We can see that now the query uses indexes and is much faster. We could optimize it even further by calculating data that would let us avoid splitting by comma with each request.
Find the most prolific actor in a given period
Let’s now find the actor that did the most movies in a given period of time. Query:
Let’s see the estimated analysis:
Metis shows table scans, a lot. That’s because we filter based on the startyear column which isn’t indexed. Let’s fix that with the following indexes:
Let’s also notice that we don’t need to join name_basics first. We can start from the titles, and then get the details of the actor once we know who we’re looking for:
This gives the following analysis:
We can see how these changes improved the query significantly.
Find most prolific actors in a given genre
Let’s now find ten actors doing most movies in a given genre. The query goes like this:
Metis tells the following:
Metis immediately identifies a lack of indexes and operations that can be optimized. There are two things that we can do here. First, let’s add an index to find titles for a given genre faster:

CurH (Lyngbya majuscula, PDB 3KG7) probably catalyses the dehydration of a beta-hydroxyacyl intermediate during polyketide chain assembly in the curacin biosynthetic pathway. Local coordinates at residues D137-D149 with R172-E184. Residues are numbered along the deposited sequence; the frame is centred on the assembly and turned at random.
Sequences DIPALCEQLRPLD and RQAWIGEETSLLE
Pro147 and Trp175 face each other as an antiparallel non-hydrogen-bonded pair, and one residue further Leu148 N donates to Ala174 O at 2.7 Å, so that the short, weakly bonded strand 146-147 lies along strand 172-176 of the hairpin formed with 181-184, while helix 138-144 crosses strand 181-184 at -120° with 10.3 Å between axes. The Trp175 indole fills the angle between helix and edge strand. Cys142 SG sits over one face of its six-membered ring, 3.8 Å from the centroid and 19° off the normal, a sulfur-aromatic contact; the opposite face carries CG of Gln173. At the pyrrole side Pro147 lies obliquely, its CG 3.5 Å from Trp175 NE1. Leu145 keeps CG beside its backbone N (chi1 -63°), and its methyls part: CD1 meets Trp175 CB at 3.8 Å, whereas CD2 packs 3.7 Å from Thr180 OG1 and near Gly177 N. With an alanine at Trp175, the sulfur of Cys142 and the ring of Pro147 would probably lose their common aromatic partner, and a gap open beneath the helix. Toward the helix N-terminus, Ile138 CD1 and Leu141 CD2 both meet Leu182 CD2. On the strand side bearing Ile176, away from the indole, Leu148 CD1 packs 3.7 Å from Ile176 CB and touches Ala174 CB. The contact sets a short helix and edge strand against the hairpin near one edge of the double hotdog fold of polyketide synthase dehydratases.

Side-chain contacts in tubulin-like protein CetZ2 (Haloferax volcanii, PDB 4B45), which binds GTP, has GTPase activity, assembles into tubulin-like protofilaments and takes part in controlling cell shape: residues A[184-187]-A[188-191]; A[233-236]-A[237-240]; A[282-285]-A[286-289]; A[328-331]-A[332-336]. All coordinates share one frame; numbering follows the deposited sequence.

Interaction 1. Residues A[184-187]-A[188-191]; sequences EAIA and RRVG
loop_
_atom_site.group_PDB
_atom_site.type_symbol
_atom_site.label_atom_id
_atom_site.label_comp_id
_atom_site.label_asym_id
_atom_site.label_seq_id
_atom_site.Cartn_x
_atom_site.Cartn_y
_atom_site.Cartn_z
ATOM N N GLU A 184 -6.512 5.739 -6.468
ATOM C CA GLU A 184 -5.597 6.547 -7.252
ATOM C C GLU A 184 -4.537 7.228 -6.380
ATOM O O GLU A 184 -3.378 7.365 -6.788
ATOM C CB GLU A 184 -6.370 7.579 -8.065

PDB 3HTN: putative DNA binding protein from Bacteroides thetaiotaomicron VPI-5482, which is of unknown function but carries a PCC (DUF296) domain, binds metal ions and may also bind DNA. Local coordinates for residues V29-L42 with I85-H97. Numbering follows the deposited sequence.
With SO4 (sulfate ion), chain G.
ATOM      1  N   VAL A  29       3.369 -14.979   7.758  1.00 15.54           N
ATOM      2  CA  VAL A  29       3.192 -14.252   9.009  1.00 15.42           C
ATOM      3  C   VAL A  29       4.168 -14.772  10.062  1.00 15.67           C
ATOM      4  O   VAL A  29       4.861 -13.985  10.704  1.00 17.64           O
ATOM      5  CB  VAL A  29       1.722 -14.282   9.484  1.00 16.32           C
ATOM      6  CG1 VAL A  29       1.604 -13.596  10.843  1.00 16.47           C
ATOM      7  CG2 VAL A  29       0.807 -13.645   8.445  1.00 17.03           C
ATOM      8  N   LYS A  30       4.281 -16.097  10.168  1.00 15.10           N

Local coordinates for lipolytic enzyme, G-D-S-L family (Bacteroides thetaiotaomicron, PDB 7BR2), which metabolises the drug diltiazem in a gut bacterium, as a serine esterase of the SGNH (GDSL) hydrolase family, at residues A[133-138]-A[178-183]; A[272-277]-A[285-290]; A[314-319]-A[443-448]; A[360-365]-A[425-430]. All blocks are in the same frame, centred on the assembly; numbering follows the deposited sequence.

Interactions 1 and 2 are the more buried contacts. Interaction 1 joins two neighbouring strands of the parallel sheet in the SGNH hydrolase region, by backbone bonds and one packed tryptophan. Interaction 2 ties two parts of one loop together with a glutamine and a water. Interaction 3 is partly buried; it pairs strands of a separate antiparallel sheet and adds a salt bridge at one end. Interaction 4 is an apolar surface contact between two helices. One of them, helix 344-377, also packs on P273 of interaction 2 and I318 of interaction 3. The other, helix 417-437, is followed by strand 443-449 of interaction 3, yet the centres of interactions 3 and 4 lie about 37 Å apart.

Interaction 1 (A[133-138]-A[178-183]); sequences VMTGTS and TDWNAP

Next, let’s rewrite the query to get the titles first and then join actors:
This gives the following analysis:
Specifically, we can see that we use indexes for each table and reach much fewer rows:
Finding most common coworkers
Let’s now find five people a given person worked the most with. We start with the following query:
Metis shows table scans and lack of indexes. See the numbers that the query reads millions of rows. Let’s build indexes for title_crew table:
Let’s also add indexes for title_principals:
This should give us a significant speedup:
We can see that we read thousands of rows now. That’s a great improvement.
We have seen a couple of good examples where Metis can clearly show database performance improvements. Thanks to that, we don’t go blind anymore. We can see our improvements, verify if indexes are beneficial, and see how the database performs. The crucial part is that we can finally get some clarity around the database internals. That’s the very first step towards building proper database guardrails.